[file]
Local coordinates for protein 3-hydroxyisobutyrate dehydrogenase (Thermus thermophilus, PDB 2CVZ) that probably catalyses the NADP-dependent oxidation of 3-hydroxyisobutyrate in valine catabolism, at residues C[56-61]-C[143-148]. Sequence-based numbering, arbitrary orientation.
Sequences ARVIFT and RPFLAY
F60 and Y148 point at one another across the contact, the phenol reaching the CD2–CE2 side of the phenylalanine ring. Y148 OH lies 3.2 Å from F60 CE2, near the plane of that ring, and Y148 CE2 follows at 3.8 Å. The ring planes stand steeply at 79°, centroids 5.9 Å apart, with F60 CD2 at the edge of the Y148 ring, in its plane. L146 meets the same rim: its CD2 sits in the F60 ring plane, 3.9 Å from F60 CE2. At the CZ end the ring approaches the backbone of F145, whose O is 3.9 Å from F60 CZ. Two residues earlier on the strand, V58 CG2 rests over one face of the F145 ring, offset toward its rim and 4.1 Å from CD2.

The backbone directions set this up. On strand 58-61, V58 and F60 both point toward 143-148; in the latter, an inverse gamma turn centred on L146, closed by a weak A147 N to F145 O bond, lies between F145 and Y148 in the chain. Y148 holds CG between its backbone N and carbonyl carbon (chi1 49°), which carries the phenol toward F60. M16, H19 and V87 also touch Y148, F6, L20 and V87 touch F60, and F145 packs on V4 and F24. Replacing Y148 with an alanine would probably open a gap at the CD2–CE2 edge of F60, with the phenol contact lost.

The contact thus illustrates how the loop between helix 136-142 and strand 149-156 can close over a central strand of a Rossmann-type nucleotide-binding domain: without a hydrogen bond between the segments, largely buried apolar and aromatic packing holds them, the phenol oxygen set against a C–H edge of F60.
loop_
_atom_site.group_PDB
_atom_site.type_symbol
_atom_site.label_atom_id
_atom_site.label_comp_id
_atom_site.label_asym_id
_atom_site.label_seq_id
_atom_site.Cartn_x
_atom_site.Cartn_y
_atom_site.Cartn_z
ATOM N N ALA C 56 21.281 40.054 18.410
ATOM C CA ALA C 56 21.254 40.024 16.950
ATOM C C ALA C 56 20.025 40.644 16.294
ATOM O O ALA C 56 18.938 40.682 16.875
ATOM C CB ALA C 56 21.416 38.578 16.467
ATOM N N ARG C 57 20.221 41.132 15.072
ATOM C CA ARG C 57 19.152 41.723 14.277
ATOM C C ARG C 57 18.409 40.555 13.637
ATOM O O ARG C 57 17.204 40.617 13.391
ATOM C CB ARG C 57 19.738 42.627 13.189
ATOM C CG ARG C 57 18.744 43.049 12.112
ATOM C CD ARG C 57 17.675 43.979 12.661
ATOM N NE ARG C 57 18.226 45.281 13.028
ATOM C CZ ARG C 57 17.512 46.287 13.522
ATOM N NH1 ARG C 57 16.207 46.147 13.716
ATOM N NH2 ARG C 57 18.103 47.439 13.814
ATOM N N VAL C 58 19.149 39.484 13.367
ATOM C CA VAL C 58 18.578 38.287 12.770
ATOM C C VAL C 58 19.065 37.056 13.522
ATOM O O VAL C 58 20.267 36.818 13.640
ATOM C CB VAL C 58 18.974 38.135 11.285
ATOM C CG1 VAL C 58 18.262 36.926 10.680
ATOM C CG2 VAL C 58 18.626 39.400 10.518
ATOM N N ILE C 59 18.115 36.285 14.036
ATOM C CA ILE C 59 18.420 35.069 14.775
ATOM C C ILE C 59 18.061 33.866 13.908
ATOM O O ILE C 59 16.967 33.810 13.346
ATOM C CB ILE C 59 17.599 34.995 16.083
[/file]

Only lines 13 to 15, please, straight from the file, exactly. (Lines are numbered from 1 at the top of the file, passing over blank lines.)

_atom_site.Cartn_x
_atom_site.Cartn_y
_atom_site.Cartn_z